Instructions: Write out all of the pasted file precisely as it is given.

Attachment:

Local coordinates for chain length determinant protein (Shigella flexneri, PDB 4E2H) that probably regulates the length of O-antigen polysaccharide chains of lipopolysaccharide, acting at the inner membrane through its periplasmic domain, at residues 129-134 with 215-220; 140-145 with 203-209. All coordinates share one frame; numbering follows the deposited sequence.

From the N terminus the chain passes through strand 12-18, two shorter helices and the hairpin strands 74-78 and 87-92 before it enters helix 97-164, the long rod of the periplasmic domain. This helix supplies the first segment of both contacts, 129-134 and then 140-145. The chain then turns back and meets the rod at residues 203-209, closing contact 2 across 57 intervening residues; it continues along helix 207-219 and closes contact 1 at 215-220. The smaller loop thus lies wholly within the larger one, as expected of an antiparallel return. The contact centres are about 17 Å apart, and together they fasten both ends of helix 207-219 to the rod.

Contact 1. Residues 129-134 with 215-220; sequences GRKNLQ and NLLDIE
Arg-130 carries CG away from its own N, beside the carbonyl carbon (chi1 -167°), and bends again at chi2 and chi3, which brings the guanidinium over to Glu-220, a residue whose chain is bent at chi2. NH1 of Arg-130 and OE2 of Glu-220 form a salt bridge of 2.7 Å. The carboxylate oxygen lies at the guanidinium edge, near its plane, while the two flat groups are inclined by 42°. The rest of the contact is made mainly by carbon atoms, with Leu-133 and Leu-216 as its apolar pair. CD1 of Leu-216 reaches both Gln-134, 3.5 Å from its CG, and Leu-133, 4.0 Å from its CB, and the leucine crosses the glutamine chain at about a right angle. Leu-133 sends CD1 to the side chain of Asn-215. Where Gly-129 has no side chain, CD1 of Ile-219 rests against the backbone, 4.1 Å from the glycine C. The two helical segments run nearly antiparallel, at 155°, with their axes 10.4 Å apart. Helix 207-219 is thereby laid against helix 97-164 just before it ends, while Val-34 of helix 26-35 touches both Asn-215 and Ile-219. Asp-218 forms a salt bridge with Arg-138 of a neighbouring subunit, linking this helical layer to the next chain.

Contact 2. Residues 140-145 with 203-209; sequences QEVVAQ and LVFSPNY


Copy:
Local coordinates for chain length determinant protein (Shigella flexneri, PDB 4E2H) that probably regulates the length of O-antigen polysaccharide chains of lipopolysaccharide, acting at the inner membrane through its periplasmic domain, at residues 129-134 with 215-220; 140-145 with 203-209. All coordinates share one frame; numbering follows the deposited sequence.

From the N terminus the chain passes through strand 12-18, two shorter helices and the hairpin strands 74-78 and 87-92 before it enters helix 97-164, the long rod of the periplasmic domain. This helix supplies the first segment of both contacts, 129-134 and then 140-145. The chain then turns back and meets the rod at residues 203-209, closing contact 2 across 57 intervening residues; it continues along helix 207-219 and closes contact 1 at 215-220. The smaller loop thus lies wholly within the larger one, as expected of an antiparallel return. The contact centres are about 17 Å apart, and together they fasten both ends of helix 207-219 to the rod.

Contact 1. Residues 129-134 with 215-220; sequences GRKNLQ and NLLDIE
Arg-130 carries CG away from its own N, beside the carbonyl carbon (chi1 -167°), and bends again at chi2 and chi3, which brings the guanidinium over to Glu-220, a residue whose chain is bent at chi2. NH1 of Arg-130 and OE2 of Glu-220 form a salt bridge of 2.7 Å. The carboxylate oxygen lies at the guanidinium edge, near its plane, while the two flat groups are inclined by 42°. The rest of the contact is made mainly by carbon atoms, with Leu-133 and Leu-216 as its apolar pair. CD1 of Leu-216 reaches both Gln-134, 3.5 Å from its CG, and Leu-133, 4.0 Å from its CB, and the leucine crosses the glutamine chain at about a right angle. Leu-133 sends CD1 to the side chain of Asn-215. Where Gly-129 has no side chain, CD1 of Ile-219 rests against the backbone, 4.1 Å from the glycine C. The two helical segments run nearly antiparallel, at 155°, with their axes 10.4 Å apart. Helix 207-219 is thereby laid against helix 97-164 just before it ends, while Val-34 of helix 26-35 touches both Asn-215 and Ile-219. Asp-218 forms a salt bridge with Arg-138 of a neighbouring subunit, linking this helical layer to the next chain.

Contact 2. Residues 140-145 with 203-209; sequences QEVVAQ and LVFSPNY